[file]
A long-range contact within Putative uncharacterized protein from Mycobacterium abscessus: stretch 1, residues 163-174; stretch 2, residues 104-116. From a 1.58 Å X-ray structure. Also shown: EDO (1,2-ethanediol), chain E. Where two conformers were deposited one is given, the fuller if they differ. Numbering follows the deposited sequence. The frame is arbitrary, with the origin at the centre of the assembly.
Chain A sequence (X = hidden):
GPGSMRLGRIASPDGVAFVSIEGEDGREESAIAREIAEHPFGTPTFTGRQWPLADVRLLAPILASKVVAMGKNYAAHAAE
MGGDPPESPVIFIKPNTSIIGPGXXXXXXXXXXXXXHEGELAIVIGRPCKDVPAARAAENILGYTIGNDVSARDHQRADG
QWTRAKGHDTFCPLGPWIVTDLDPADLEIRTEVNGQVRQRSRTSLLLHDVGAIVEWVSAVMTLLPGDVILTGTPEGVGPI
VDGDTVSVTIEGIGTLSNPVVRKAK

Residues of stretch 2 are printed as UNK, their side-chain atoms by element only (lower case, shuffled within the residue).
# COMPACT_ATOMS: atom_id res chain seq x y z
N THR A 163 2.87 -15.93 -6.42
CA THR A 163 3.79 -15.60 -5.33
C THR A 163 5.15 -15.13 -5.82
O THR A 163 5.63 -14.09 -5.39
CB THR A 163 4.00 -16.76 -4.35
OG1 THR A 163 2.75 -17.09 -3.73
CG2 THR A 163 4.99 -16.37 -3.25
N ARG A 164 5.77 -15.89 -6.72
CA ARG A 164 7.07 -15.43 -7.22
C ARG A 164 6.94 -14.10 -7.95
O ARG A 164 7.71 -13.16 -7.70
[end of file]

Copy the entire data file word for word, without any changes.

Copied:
A long-range contact within Putative uncharacterized protein from Mycobacterium abscessus: stretch 1, residues 163-174; stretch 2, residues 104-116. From a 1.58 Å X-ray structure. Also shown: EDO (1,2-ethanediol), chain E. Where two conformers were deposited one is given, the fuller if they differ. Numbering follows the deposited sequence. The frame is arbitrary, with the origin at the centre of the assembly.
Chain A sequence (X = hidden):
GPGSMRLGRIASPDGVAFVSIEGEDGREESAIAREIAEHPFGTPTFTGRQWPLADVRLLAPILASKVVAMGKNYAAHAAE
MGGDPPESPVIFIKPNTSIIGPGXXXXXXXXXXXXXHEGELAIVIGRPCKDVPAARAAENILGYTIGNDVSARDHQRADG
QWTRAKGHDTFCPLGPWIVTDLDPADLEIRTEVNGQVRQRSRTSLLLHDVGAIVEWVSAVMTLLPGDVILTGTPEGVGPI
VDGDTVSVTIEGIGTLSNPVVRKAK

Residues of stretch 2 are printed as UNK, their side-chain atoms by element only (lower case, shuffled within the residue).
# COMPACT_ATOMS: atom_id res chain seq x y z
N THR A 163 2.87 -15.93 -6.42
CA THR A 163 3.79 -15.60 -5.33
C THR A 163 5.15 -15.13 -5.82
O THR A 163 5.63 -14.09 -5.39
CB THR A 163 4.00 -16.76 -4.35
OG1 THR A 163 2.75 -17.09 -3.73
CG2 THR A 163 4.99 -16.37 -3.25
N ARG A 164 5.77 -15.89 -6.72
CA ARG A 164 7.07 -15.43 -7.22
C ARG A 164 6.94 -14.10 -7.95
O ARG A 164 7.71 -13.16 -7.70